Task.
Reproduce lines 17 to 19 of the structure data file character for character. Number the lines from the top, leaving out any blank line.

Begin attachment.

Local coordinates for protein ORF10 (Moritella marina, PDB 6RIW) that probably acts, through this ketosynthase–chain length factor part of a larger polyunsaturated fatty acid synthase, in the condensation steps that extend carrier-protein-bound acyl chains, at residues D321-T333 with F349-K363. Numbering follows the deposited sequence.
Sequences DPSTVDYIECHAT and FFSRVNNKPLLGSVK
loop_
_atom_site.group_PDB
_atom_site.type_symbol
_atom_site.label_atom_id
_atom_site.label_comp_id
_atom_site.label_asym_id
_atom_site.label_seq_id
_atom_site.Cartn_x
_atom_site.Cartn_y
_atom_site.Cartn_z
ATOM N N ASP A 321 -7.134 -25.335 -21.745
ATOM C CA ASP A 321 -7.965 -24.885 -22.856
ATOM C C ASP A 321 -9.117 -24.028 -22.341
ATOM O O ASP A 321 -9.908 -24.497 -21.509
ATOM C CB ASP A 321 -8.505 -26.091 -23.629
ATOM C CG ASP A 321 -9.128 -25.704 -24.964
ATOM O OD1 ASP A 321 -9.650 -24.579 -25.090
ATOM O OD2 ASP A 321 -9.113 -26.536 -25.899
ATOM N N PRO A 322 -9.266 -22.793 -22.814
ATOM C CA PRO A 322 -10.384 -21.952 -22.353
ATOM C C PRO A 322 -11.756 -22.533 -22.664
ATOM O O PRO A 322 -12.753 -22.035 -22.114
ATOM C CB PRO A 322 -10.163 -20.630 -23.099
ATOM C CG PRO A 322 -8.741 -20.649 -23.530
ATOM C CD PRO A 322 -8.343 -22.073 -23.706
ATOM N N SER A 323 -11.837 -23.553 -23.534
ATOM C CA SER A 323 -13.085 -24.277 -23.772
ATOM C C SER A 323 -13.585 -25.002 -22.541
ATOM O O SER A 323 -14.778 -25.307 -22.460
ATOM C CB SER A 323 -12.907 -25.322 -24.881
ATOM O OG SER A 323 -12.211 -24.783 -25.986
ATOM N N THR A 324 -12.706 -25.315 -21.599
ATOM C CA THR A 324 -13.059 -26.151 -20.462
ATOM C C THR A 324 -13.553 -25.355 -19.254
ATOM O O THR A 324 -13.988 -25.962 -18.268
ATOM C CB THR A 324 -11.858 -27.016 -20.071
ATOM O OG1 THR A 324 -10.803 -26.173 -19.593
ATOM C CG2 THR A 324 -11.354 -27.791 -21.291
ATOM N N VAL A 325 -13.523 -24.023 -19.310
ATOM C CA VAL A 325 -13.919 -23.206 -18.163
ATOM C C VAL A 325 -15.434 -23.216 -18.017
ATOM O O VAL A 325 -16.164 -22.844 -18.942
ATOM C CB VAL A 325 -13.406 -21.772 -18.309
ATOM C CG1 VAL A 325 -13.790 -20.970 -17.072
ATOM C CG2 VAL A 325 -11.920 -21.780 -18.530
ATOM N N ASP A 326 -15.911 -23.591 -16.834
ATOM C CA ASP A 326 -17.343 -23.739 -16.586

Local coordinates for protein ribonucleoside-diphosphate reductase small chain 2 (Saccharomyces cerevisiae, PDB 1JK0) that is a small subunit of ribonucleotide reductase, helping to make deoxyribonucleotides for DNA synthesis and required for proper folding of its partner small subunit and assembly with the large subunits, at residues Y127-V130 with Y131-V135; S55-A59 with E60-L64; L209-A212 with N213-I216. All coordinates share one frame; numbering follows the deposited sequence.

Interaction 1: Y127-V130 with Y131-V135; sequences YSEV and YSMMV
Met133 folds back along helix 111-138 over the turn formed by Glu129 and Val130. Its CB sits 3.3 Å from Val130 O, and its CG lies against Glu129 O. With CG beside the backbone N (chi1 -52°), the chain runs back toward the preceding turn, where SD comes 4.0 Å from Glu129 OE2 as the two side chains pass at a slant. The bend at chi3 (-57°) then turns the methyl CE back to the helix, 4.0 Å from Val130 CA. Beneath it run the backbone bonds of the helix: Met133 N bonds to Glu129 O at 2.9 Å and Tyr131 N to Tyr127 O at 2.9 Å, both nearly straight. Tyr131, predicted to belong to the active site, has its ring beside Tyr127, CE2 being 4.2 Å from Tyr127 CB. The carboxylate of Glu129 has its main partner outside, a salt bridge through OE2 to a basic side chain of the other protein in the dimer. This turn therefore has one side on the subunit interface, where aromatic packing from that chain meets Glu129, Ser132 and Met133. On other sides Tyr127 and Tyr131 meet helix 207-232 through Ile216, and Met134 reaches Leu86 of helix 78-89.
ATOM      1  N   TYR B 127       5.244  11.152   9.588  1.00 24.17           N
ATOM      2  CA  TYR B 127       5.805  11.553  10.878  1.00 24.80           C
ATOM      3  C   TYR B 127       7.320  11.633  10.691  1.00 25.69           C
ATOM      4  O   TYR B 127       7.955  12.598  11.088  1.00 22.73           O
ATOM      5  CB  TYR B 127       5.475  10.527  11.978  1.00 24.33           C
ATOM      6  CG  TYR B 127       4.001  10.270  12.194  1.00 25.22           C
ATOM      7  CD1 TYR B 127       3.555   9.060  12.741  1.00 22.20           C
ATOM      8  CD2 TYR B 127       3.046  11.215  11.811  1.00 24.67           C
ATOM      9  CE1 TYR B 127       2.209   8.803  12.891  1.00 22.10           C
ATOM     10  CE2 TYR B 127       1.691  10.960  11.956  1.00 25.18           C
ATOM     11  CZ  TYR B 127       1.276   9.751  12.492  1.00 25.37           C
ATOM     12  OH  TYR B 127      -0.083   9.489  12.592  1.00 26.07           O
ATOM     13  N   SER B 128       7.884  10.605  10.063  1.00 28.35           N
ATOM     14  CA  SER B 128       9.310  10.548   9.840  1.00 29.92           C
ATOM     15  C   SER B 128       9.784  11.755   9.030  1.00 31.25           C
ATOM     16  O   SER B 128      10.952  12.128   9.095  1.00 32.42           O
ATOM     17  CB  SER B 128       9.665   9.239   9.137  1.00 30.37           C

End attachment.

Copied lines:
ATOM C CB ASP A 321 -8.505 -26.091 -23.629
ATOM C CG ASP A 321 -9.128 -25.704 -24.964
ATOM O OD1 ASP A 321 -9.650 -24.579 -25.090